MOURNING WITH THE ROSA FAMILY

Captain Dave Rosa
Jun 27 2018

MOURNING WITH THE ROSA FAMILY

Our community is grieving with the Rosa family this week. Early Monday morning Captain Dave Rosa of the Long Beach Fire Department was shot and killed while responding to a fire in a nursing facility. Dave was a stakeholder in our church and his wife Lynley and son Sam are deeply connected in our church family too. Sam was on his way to houseboats when his mom arrived with police and fire fighters to pull over the van to take him to the hospital where his dad died.

 

From the other students who continued on the houseboat trip, to our staff, volunteers and small group members, our church family has been amazing. Amanda Wood, who leads Trinity Counseling Ministries and is also a member of the Rosa’s small group has been talking with Lynley and the boys. People have arranged meals, shown up at the processions, offered to raise money and of course prayed, texted and called. I’m so proud of our church family! Thank you for being the church and bearing each other’s burdens.

 

People that haven’t experienced a lot of grief sometimes struggle to know how to help others who are grieving. They want to help. They just don’t always know how, so sometimes they don’t do anything. Here are a few tips on how to help from someone who has been on both ends of the grief journey many times:

 

1. Note up.

Send a simple text, email, FB message or note saying “I’m thinking of you” or “I’m praying for God to comfort you and give you peace” or “I’m so sad and I’m here if you need me”. A sneaky group of women in our church even leave rocks of encouragement! It’s a nice touch.

 

2. Show up.

Just go sit with them. Don’t ask a bunch of questions. They will talk when they are ready. Just be there. This takes time and it’s often boring and depressing. But meaningful conversations with grieving people rarely happen in a phone call or short encounter. Be in it for the long haul. They will need you even more after the funeral.

 

3. Shut up.

Seriously, resist the need to say something. Β Don’t say things like, “He’s in a better place” “God must have wanted him in heaven” or “It’s all part of God’s plan”. These cliches create more questions than they give answers. Better to just say, “I’m so sorry.” and leave it at that.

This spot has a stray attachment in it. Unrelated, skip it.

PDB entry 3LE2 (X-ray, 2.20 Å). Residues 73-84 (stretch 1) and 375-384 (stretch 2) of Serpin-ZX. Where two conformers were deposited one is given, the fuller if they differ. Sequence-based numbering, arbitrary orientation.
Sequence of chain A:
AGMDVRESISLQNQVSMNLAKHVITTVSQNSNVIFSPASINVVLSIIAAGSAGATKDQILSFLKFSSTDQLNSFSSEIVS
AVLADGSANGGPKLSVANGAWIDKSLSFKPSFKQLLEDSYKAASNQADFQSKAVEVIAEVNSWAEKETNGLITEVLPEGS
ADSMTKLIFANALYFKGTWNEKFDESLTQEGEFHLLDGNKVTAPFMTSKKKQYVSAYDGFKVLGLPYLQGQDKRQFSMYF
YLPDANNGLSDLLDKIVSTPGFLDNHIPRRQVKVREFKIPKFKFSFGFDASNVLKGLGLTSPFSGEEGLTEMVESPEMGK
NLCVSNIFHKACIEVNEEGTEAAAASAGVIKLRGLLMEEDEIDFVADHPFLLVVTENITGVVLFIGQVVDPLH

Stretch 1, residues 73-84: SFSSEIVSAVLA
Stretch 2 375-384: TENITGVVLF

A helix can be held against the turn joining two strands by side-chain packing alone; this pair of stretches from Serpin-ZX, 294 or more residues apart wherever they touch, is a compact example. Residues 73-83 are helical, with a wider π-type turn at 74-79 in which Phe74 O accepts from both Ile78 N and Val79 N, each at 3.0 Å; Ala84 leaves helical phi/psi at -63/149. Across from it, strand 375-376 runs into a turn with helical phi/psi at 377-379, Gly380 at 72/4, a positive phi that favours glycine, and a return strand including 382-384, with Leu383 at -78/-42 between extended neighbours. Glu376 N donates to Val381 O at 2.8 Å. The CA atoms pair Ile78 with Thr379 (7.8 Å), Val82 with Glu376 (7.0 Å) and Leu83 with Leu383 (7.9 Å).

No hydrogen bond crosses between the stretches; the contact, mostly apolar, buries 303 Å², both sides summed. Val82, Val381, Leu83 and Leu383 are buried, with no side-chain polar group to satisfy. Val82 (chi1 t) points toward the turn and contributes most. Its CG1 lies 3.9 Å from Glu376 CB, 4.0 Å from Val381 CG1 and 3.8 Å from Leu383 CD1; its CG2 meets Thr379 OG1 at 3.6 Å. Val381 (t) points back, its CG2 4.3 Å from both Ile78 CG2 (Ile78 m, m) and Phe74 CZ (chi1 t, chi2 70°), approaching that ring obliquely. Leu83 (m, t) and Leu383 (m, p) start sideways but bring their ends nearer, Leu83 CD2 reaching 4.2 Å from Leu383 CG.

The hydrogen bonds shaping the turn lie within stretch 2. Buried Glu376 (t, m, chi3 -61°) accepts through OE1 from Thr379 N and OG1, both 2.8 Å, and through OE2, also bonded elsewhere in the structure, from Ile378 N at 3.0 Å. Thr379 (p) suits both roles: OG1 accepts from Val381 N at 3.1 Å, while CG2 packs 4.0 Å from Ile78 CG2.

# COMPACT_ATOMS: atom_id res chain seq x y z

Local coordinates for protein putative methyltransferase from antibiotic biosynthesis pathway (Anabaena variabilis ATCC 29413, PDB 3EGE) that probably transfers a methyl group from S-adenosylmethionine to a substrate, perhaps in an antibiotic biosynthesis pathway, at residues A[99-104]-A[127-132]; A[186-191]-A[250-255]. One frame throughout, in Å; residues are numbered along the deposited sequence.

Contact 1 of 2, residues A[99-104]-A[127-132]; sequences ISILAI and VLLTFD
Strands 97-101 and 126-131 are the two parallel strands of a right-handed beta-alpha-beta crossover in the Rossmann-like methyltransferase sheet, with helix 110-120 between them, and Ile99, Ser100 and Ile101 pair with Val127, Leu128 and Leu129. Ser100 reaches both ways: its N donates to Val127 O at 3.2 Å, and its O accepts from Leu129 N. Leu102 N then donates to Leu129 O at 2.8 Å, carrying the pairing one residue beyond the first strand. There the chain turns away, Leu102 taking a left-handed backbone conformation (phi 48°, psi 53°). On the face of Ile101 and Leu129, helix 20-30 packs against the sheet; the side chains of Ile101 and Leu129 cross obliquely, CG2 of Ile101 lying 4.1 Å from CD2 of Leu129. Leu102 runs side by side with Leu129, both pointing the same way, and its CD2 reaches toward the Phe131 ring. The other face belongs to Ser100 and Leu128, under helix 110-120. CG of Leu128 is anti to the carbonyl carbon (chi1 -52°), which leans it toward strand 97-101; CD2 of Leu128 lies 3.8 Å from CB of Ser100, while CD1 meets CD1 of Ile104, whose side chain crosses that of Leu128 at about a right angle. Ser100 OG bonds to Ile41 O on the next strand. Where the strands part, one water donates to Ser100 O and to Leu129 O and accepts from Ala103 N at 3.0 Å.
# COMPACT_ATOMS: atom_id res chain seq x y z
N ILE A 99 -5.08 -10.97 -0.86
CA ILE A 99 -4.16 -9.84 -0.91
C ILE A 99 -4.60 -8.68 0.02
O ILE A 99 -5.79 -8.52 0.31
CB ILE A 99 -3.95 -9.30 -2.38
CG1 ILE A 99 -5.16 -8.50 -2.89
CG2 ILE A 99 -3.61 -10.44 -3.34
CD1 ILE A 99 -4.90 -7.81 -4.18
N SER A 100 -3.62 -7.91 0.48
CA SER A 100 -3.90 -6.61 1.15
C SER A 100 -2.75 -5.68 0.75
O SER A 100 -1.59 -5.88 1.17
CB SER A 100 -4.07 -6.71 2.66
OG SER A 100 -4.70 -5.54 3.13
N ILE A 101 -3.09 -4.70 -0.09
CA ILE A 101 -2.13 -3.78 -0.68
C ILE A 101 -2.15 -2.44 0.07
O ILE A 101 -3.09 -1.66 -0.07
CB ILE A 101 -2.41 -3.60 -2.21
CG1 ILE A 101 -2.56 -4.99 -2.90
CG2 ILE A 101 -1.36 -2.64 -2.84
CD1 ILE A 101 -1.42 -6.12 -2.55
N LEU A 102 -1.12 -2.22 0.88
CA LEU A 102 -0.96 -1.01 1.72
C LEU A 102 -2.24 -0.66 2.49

4. Give up.

You can’t fix someone’s grief. You can only wait and help them not to make agreements with the enemy about it. Just empathize. Don’t try to fix them.

 

5. Grow up.

When someone is grieving and they don’t call you back, text you back, seem like themselves, or otherwise respond the way you want them to, don’t make it about you. Don’t ask them, “What’s wrong? Did I do something? Why don’t you care that I’m here for you? Why are you ignoring me.?” etc. Don’t take it personally. It’s really not about you.

 

6. Look up.

Just pray for them and pray with them. Even praying with someone on the phone or leaving your prayer on their message can be greatly comforting.

 

A friend of mine called me after my brother died and I was too sad to answer the phone or talk to anyone. He got it since he had been through it. So you know what he did? He left a message on my voicemail saying he was thinking of me and wanted to pray for me but I didn’t need to call him back but he wanted to pray for me. Then he prayed on my voicemail! That was so great I saved the voicemail.

 

You don’t need to be afraid of people who are mourning. Just note up, show up, shut up, give up and look up and you’ll be fine. Please continue praying for Lynley, Sam and Alec Rosa in the coming weeks. A memorial will be held Tuesday, July 3rd at the Long Beach Convention Center.

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